According to the CDC, the incidence of Lyme disease in humans is much higher than in previous years— with cases of tickborne diseases having doubled from 2004 to 2016, from 22,000 to 48,000, and Lyme disease accounting for 82 percent of tickborne diseases.
What is Lyme disease?
First described in 1975 the disease was first identified in Lyme, CT which gave it its name. The disease is caused by a bacteria (spirochete) called Borellia burgdorferi which is transmitted by a tick bite. The type of tick involved in the spread of the disease is called Ixodes spp. which feeds on animals at all stages of its life (larvae, nymph, adult).
How does Lyme disease spread?
Immature ticks become infected when they feed on infected rodents. The organism is then transmitted to a second host when the nymph or adult tick feeds. Ixodes scapularis and Ixodes pacificus feed on deer. Expanding ranges of deer herds have resulted in an increased distribution of infected ticks.
Subsequently, when the nymph or adult tick attaches to a new host and feeds, the infective organism is deposited at the site of attachment over a period of hours. The organism thus infects the new host be it a dog or a human.
Even though the vector tick is called the deer tick, its feeding habits are not restricted to deer. They also feed on dogs and so are frequently in close proximity to people who have dogs. There is no evidence that Lyme disease can spread directly from dogs to humans. However, the same type of tick that could infect a dog can also feed on people. There is a potential for humans to be infected due to the fact that we tend to spend time in the same places as our dogs do If our dogs are picking up ticks, we certainly could be as well.
When are people likely to be affected by Lyme disease?
In a 2011 CDC study, it was determined that there is a definite association between the incidence of canine infections and human infections. CAPC reports some of the findings from that study:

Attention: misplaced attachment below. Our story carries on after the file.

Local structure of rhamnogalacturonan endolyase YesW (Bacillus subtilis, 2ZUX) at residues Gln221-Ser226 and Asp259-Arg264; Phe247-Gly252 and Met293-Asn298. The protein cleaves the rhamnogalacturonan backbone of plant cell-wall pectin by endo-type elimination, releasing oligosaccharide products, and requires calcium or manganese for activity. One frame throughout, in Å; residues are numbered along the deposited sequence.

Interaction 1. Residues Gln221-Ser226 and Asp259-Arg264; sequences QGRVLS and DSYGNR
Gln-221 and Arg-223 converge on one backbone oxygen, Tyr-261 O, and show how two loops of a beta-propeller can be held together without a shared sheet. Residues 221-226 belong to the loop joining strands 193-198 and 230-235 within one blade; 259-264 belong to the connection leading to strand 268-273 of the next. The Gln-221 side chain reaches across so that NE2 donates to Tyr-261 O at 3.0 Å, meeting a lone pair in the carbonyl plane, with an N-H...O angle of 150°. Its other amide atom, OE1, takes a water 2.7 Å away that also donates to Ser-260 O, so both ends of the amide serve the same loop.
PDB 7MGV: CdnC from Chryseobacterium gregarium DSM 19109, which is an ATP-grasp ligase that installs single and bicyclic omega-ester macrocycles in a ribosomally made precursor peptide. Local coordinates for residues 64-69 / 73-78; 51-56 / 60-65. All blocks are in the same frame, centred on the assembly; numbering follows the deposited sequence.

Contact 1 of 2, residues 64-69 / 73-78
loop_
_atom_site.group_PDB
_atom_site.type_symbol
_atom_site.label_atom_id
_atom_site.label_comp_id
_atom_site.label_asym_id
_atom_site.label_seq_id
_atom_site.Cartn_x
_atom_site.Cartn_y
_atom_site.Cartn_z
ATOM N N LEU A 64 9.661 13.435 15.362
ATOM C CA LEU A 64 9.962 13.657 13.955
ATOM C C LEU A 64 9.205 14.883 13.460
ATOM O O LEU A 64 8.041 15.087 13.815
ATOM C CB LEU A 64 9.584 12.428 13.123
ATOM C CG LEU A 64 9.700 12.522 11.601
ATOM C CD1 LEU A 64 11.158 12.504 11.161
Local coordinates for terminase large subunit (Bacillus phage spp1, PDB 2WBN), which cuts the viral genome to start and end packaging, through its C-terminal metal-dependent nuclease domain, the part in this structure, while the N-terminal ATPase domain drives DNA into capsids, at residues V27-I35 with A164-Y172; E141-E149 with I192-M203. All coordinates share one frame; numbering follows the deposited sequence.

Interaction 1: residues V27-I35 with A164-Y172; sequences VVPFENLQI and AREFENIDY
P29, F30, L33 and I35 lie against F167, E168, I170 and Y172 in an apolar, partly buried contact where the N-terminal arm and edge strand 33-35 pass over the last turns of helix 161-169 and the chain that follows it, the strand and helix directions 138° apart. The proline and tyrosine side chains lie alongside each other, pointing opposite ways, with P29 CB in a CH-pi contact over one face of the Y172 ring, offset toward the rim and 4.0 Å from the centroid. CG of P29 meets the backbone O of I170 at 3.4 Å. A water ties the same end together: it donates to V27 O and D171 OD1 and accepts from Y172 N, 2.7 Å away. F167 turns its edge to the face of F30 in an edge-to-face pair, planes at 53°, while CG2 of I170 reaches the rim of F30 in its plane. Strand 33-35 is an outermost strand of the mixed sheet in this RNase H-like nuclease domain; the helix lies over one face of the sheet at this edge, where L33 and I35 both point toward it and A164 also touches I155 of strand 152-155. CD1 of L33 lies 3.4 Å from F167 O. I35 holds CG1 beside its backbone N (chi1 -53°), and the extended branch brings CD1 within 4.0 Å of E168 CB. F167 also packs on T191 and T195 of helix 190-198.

- "Human Lyme disease incidence was effectively zero when the canine seroprevalence was <1.3 percent."
- "Among 14 states with canine seroprevalence >5 percent, median annual human Lyme disease incidence was about 100-fold higher (24.1 cases/100,000 population) and positively correlated with canine seroprevalence."
In other words, in places where Lyme is more common in dogs it’s also more common in people.
Dogs in endemic areas should be tested yearly. A positive test demonstrates that vector ticks may be present and have the ability to transmit disease to humans. Aggressive tick prevention and control should be practiced everywhere but particularly in areas where these diseases have been demonstrated to exist. Vaccination for Lyme disease is more controversial, but many experts recommend vaccination especially in Lyme endemic areas.
Symptoms of Lyme disease
According to the Mayo Clinic, clinical signs of Lyme disease in humans can differ drastically and tend to affect more than one body system: Click here for a list of symptoms.
How can I protect myself and my dog from Lyme disease?
- In environments that support ticks, year round tick control should be practiced. Talk to your veterinarian about Lyme vaccination for your dog and remember to test each year.
- Check yourself and your pets closely if there’s a chance that any of you may have been exposed to ticks.
- For people, if a tick bite is associated with a rash see your physician right away. Early therapy does much to prevent clinical disease.
If you have any questions or concerns, you should always visit or call your veterinarian -- they are your best resource to ensure the health and well-being of your pets.
Beware the Bug
Ticks 101By Dr. Ruth MacPete
Ticks are more than just creepy; they can spread a number of different diseases that affect both pets and people. You’ve just read about Lyme disease; now learn about the others. Read more> Or learn more about dogs and parasites >